After talking to every competitive intelligence company, I found out no one monitored email. Why, I wondered. Well, I reasoned, there was no easy technological solution. You couldn't scan people's inboxes. So what was my big idea? Why not sign up to every list out there and archive what came in? Here I had an idea and a potential customer. I shut down Emerging Interest over the next few months and launched Email Data Source. 

And better: why not create a "virtual panel" with different profiles (sex, interests,etc), so I went about creating all these different types of "profiles" and then signing up different profiles to the same mailing list to monitor segmentation. 

I contacted a guy I had worked with at Comet Systems, Cullin Wible, who created the first version of eDataSource tool. I would process each email by hand every night: which meant looking at each email and categorizing it by company and product type. Soon I was processing thousands of emails a day and had to hire more people to process. In addition, since we used my physical address in signups, suddenly my mailman was delivery huge piles of direct mail to my house all addressed to my different virtual people. It was pretty insane. 

Eventually we had dozens of people processing email and even a team in India, and we were still getting further behind until my CTO had a brilliant idea: instead of categorizing the emails by hand, why not just follow the links in each email and see WHERE the emails were driving traffic to! That turned out to be a game changer: suddenly we could monitor every affiliate marketer, see who was working with who, and we could monitor all the intermediaries along the way. We suddenly had insight into the email marketing world that was unprecedented and unique. 

Through a close contact, I was introduced to the New York Angels where we ended up raising our A round. Later B and C rounds followed. It was my first experience in dealing with investments and VC's. An incredible experience.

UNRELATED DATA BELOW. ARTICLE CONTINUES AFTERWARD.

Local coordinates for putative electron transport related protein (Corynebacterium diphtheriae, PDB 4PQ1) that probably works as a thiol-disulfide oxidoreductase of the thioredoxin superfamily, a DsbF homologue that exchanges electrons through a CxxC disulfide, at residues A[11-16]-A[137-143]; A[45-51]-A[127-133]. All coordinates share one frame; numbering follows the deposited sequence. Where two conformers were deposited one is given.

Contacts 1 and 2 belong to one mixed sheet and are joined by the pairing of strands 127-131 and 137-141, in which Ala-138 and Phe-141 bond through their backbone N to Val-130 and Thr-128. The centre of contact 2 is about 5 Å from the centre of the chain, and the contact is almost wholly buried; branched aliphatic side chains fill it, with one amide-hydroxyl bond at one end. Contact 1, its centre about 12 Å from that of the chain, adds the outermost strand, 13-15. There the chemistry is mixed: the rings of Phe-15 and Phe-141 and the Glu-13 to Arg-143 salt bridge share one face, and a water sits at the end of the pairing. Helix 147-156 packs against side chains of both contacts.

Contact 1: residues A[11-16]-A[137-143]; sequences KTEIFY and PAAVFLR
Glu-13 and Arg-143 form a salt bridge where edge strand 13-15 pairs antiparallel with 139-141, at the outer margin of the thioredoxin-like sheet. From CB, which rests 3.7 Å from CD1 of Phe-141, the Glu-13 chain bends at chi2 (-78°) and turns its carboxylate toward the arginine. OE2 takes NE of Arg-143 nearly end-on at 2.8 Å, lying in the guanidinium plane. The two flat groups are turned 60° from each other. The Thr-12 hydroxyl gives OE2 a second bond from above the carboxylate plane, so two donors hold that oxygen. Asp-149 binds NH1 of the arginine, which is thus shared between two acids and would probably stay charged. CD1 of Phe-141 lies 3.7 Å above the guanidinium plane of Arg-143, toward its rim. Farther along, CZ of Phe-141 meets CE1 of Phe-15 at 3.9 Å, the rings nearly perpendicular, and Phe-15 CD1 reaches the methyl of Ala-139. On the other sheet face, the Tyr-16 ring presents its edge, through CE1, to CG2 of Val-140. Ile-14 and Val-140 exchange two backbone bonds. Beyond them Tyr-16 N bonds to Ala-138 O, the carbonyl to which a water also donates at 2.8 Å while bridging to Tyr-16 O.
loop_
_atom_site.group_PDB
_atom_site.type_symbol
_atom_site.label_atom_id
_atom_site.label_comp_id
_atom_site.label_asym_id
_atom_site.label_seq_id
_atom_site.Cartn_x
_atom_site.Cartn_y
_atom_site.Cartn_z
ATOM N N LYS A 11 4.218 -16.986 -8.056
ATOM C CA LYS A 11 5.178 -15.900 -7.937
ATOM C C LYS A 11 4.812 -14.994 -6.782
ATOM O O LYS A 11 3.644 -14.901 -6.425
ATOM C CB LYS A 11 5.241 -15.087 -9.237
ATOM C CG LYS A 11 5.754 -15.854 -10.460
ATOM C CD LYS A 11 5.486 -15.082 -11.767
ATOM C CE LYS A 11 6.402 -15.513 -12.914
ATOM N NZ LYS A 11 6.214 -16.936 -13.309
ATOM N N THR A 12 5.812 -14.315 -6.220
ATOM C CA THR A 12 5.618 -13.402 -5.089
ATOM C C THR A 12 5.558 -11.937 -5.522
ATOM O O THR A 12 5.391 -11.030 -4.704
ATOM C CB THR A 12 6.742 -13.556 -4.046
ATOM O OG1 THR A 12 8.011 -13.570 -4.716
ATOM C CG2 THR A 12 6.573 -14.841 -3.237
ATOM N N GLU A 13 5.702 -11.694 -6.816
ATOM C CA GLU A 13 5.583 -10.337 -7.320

A few years later, I no longer was interested in the CEO role, which took me away from coming up with product ideas as most of my time was dealing with investors, operations, etc. Carter Nicholas was introduced to us by one of our Board Members Bob Rice. Carter turned out to be great, so great in fact, that there was less and less for me to do which is when I decided to leave to start Only Influencers: I needed to build something from scratch again. 

To all you would be entrepreneurs out there: I always said, if I can do it, anyone can. My background was always in the arts, not business, but I found out later in life that building a business is one of the most creative and exciting art projects there are. 

Every day as I think about the direction of OI, I look back on my experiences building eDataSource with pride. Not bad for a theater major from Bucknell!

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hud-smalt-whskThis weekend I took a ride up to Gardiner, NY to visit the Tuthilltown (pronounced Tuttle Town) Spirits Distillery. I was expecting a quick 5 minute tour of facilities followed by a tasting of their Hudson Whiskey. What I got was instead was one of the most interesting stories in entrepreneurship I've ever heard about.

Started 7 years ago, Tuthilltown Distillery became the very first Distillery to open in New York State since prohibition. Seven years later, Hudson Whiskey is available around the world (20 cases where headed to Lebanon while I was there) in their distinctive Pharmacy bottles and employees about 27 people, growing to 40 according to their growth plans. The success of Tuthilltown is a story that touches on every exciting aspect and stage of entrepreneurship, and the reason I love entrepreneurship so much.

Rule One: Adapt Or Die.

Ralph Erenzo, a professional rock climber and founder of ExtraVertical Climbing Center in Manhattan, had a dream of creating a Climbers ranch near The Gunks, a popular spot for climbers near Gardiner, NY. After purchasing the land, neighborhood opposition prevented Ralph from creating his dream. Now what?

Rule Two: Take advantage of a Change in Circumstances